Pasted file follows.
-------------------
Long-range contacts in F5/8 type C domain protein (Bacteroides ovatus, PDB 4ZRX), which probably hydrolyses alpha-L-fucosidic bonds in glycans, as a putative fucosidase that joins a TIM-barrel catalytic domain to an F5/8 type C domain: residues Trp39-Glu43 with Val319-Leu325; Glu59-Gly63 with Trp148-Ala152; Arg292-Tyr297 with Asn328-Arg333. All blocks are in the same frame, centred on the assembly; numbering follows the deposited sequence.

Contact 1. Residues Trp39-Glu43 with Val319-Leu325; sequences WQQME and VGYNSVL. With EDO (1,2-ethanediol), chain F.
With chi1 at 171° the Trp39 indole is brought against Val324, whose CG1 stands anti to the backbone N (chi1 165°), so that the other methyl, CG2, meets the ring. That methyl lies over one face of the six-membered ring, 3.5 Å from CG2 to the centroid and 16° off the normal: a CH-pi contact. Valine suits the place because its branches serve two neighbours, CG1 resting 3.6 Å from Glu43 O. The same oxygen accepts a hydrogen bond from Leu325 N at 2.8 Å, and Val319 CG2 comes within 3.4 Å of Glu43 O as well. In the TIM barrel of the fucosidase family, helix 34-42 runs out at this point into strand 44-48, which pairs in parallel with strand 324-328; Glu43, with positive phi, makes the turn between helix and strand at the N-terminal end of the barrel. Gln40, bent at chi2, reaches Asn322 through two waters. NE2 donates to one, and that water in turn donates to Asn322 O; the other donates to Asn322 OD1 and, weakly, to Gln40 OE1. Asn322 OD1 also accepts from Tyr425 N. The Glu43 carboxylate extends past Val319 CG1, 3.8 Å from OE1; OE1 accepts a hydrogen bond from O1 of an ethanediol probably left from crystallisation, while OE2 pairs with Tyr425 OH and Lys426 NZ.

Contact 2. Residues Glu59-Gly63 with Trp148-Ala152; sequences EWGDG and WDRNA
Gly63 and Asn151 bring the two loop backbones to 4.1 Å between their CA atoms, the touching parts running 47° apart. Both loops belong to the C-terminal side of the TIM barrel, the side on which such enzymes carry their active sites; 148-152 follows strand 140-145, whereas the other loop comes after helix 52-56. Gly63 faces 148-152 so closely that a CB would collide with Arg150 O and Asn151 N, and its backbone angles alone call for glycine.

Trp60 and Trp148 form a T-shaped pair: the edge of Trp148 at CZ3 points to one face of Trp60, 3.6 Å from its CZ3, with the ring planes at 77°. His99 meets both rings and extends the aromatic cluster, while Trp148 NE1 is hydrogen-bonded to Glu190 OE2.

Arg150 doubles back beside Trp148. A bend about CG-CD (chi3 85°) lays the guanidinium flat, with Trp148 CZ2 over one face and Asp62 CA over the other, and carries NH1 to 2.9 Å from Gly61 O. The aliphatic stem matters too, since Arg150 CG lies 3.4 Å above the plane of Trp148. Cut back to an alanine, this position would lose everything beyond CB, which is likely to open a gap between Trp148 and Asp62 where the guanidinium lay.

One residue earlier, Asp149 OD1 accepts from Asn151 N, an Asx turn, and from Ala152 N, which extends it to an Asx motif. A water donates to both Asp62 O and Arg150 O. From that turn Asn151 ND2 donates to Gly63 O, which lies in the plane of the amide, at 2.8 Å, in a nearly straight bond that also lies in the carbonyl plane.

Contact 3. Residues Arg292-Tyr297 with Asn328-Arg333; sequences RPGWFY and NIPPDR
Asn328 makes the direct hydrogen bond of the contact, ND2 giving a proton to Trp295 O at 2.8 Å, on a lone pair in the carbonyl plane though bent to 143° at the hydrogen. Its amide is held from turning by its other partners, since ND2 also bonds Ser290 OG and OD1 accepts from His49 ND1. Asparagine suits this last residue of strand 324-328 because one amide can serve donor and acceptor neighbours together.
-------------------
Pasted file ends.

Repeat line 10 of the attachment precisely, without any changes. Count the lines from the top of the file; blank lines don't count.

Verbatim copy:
Asn328 makes the direct hydrogen bond of the contact, ND2 giving a proton to Trp295 O at 2.8 Å, on a lone pair in the carbonyl plane though bent to 143° at the hydrogen. Its amide is held from turning by its other partners, since ND2 also bonds Ser290 OG and OD1 accepts from His49 ND1. Asparagine suits this last residue of strand 324-328 because one amide can serve donor and acceptor neighbours together.